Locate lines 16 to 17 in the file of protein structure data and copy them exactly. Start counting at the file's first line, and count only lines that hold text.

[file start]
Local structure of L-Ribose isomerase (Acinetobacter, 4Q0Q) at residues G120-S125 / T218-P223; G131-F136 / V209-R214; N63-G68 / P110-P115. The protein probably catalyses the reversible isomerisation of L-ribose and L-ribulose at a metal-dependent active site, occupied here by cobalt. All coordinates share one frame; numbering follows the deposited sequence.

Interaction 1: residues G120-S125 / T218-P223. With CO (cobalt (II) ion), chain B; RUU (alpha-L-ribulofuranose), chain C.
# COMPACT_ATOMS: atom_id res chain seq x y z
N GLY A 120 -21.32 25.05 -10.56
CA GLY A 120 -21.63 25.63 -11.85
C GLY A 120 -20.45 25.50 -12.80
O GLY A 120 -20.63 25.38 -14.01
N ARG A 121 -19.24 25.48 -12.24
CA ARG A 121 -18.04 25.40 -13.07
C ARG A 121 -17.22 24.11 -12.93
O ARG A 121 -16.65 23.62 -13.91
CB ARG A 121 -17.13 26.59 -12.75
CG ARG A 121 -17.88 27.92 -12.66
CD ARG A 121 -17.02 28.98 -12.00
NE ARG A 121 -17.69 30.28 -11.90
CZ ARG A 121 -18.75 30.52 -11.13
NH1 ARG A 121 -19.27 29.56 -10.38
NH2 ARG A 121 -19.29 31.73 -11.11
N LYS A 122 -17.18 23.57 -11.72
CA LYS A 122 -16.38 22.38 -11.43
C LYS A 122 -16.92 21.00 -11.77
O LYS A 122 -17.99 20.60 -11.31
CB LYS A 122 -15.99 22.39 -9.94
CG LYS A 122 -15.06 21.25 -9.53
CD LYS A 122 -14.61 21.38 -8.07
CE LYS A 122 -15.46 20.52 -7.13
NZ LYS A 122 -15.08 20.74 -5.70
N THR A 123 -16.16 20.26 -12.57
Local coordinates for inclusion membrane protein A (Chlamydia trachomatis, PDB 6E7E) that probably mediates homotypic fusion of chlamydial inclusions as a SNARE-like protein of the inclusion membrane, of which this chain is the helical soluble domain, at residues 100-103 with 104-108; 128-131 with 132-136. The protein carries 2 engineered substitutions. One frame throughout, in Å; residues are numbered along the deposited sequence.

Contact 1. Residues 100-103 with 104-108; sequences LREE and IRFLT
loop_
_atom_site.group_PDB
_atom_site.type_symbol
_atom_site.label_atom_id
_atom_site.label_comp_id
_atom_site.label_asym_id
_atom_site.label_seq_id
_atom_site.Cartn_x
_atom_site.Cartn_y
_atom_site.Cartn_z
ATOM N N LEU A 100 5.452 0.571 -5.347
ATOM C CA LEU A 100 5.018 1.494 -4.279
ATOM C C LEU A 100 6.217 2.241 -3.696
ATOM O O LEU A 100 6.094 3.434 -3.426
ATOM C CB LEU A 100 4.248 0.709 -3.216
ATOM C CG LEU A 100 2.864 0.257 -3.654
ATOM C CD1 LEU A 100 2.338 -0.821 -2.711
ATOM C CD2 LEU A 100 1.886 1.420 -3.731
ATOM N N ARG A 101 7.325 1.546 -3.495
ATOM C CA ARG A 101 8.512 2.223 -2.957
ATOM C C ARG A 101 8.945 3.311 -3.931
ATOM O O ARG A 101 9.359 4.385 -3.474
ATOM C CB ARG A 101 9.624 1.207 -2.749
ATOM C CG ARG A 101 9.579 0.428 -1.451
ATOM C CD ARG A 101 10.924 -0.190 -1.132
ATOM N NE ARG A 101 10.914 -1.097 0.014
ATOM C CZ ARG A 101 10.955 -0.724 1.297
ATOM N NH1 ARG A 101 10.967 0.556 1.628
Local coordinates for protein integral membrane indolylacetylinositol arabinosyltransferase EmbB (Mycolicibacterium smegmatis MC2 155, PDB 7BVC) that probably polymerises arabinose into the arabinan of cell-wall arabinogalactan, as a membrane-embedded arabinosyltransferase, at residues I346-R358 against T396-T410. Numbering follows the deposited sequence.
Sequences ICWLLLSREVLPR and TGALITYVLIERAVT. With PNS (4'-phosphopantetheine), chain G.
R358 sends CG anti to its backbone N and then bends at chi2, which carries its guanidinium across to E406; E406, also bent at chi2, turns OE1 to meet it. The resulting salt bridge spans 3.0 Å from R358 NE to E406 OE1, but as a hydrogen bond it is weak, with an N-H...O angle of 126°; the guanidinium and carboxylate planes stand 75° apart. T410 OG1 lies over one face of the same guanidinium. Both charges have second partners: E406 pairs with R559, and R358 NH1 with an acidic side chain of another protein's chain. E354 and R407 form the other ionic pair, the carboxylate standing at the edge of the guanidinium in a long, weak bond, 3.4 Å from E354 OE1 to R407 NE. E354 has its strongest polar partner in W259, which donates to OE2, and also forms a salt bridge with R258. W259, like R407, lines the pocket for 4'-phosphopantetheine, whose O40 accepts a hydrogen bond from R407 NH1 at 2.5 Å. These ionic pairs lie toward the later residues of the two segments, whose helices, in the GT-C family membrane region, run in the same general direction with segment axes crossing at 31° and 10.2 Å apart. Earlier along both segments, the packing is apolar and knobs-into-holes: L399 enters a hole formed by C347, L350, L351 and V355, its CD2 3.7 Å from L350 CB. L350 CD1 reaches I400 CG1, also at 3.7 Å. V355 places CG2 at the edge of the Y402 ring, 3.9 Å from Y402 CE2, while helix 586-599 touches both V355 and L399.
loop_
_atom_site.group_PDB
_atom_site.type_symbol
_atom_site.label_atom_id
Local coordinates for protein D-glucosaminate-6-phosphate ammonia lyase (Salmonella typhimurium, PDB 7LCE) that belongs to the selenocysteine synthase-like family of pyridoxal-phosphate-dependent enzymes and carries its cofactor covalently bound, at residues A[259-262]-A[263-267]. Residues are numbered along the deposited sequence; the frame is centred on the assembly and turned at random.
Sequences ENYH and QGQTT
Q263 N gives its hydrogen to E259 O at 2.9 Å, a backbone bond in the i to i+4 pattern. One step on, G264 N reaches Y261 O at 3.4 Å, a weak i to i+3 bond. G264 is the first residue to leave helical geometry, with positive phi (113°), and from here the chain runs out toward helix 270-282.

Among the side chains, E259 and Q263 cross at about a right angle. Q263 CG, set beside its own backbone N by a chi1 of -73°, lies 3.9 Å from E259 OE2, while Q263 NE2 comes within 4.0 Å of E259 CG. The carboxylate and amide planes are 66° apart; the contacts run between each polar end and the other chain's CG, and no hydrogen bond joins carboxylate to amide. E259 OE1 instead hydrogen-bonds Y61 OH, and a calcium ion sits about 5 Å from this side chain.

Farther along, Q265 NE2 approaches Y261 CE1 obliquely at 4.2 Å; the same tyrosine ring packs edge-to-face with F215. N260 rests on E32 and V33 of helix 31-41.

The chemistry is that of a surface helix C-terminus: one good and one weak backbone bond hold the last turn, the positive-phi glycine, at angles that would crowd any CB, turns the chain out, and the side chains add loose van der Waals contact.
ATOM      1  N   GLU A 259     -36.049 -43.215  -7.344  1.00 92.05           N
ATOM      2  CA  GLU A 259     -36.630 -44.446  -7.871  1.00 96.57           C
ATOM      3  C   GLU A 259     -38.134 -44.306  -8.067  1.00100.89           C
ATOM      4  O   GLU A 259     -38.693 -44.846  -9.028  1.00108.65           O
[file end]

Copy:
CZ ARG A 121 -18.75 30.52 -11.13
NH1 ARG A 121 -19.27 29.56 -10.38